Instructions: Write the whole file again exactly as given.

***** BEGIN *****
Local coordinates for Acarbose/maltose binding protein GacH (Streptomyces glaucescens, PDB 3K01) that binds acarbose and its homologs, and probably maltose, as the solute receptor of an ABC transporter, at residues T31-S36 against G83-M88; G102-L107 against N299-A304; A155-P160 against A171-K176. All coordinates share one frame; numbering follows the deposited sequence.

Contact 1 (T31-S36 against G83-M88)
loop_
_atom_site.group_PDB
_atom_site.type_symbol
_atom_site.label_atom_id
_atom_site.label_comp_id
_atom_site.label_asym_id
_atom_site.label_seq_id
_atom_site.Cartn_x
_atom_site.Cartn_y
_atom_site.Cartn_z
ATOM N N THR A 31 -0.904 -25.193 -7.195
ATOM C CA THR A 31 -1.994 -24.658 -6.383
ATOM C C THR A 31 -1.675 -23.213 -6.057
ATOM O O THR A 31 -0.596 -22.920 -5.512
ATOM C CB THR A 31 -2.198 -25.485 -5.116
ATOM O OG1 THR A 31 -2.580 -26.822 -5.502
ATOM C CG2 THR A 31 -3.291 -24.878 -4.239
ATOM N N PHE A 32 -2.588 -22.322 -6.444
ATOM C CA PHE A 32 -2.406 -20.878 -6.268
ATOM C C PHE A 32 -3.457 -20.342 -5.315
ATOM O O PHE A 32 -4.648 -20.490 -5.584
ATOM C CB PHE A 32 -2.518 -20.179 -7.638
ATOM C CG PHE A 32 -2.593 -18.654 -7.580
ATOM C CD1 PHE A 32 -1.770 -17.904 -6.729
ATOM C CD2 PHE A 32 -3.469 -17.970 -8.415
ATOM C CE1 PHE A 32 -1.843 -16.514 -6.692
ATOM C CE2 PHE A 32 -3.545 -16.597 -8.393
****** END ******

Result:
Local coordinates for Acarbose/maltose binding protein GacH (Streptomyces glaucescens, PDB 3K01) that binds acarbose and its homologs, and probably maltose, as the solute receptor of an ABC transporter, at residues T31-S36 against G83-M88; G102-L107 against N299-A304; A155-P160 against A171-K176. All coordinates share one frame; numbering follows the deposited sequence.

Contact 1 (T31-S36 against G83-M88)
loop_
_atom_site.group_PDB
_atom_site.type_symbol
_atom_site.label_atom_id
_atom_site.label_comp_id
_atom_site.label_asym_id
_atom_site.label_seq_id
_atom_site.Cartn_x
_atom_site.Cartn_y
_atom_site.Cartn_z
ATOM N N THR A 31 -0.904 -25.193 -7.195
ATOM C CA THR A 31 -1.994 -24.658 -6.383
ATOM C C THR A 31 -1.675 -23.213 -6.057
ATOM O O THR A 31 -0.596 -22.920 -5.512
ATOM C CB THR A 31 -2.198 -25.485 -5.116
ATOM O OG1 THR A 31 -2.580 -26.822 -5.502
ATOM C CG2 THR A 31 -3.291 -24.878 -4.239
ATOM N N PHE A 32 -2.588 -22.322 -6.444
ATOM C CA PHE A 32 -2.406 -20.878 -6.268
ATOM C C PHE A 32 -3.457 -20.342 -5.315
ATOM O O PHE A 32 -4.648 -20.490 -5.584
ATOM C CB PHE A 32 -2.518 -20.179 -7.638
ATOM C CG PHE A 32 -2.593 -18.654 -7.580
ATOM C CD1 PHE A 32 -1.770 -17.904 -6.729
ATOM C CD2 PHE A 32 -3.469 -17.970 -8.415
ATOM C CE1 PHE A 32 -1.843 -16.514 -6.692
ATOM C CE2 PHE A 32 -3.545 -16.597 -8.393